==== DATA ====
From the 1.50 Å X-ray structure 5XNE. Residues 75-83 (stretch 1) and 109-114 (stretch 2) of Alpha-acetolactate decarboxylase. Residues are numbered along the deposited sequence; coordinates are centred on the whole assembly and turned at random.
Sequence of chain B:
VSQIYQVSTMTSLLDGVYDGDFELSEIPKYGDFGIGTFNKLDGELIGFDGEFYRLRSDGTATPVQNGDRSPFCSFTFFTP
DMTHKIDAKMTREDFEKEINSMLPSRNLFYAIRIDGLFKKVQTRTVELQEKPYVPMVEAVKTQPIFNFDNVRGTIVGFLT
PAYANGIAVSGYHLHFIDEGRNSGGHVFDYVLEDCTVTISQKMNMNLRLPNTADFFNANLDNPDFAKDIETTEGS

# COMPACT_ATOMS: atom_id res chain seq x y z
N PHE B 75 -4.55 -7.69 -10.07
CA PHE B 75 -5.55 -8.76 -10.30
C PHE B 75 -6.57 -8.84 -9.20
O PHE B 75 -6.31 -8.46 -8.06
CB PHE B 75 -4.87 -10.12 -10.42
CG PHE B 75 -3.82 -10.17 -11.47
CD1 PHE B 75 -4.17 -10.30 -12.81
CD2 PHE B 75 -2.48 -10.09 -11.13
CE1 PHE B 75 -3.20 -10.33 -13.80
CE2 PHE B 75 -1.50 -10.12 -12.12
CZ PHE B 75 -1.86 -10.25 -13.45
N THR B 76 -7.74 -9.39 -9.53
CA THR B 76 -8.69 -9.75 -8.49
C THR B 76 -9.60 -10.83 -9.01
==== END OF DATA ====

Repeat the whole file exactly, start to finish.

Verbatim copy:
From the 1.50 Å X-ray structure 5XNE. Residues 75-83 (stretch 1) and 109-114 (stretch 2) of Alpha-acetolactate decarboxylase. Residues are numbered along the deposited sequence; coordinates are centred on the whole assembly and turned at random.
Sequence of chain B:
VSQIYQVSTMTSLLDGVYDGDFELSEIPKYGDFGIGTFNKLDGELIGFDGEFYRLRSDGTATPVQNGDRSPFCSFTFFTP
DMTHKIDAKMTREDFEKEINSMLPSRNLFYAIRIDGLFKKVQTRTVELQEKPYVPMVEAVKTQPIFNFDNVRGTIVGFLT
PAYANGIAVSGYHLHFIDEGRNSGGHVFDYVLEDCTVTISQKMNMNLRLPNTADFFNANLDNPDFAKDIETTEGS

# COMPACT_ATOMS: atom_id res chain seq x y z
N PHE B 75 -4.55 -7.69 -10.07
CA PHE B 75 -5.55 -8.76 -10.30
C PHE B 75 -6.57 -8.84 -9.20
O PHE B 75 -6.31 -8.46 -8.06
CB PHE B 75 -4.87 -10.12 -10.42
CG PHE B 75 -3.82 -10.17 -11.47
CD1 PHE B 75 -4.17 -10.30 -12.81
CD2 PHE B 75 -2.48 -10.09 -11.13
CE1 PHE B 75 -3.20 -10.33 -13.80
CE2 PHE B 75 -1.50 -10.12 -12.12
CZ PHE B 75 -1.86 -10.25 -13.45
N THR B 76 -7.74 -9.39 -9.53
CA THR B 76 -8.69 -9.75 -8.49
C THR B 76 -9.60 -10.83 -9.01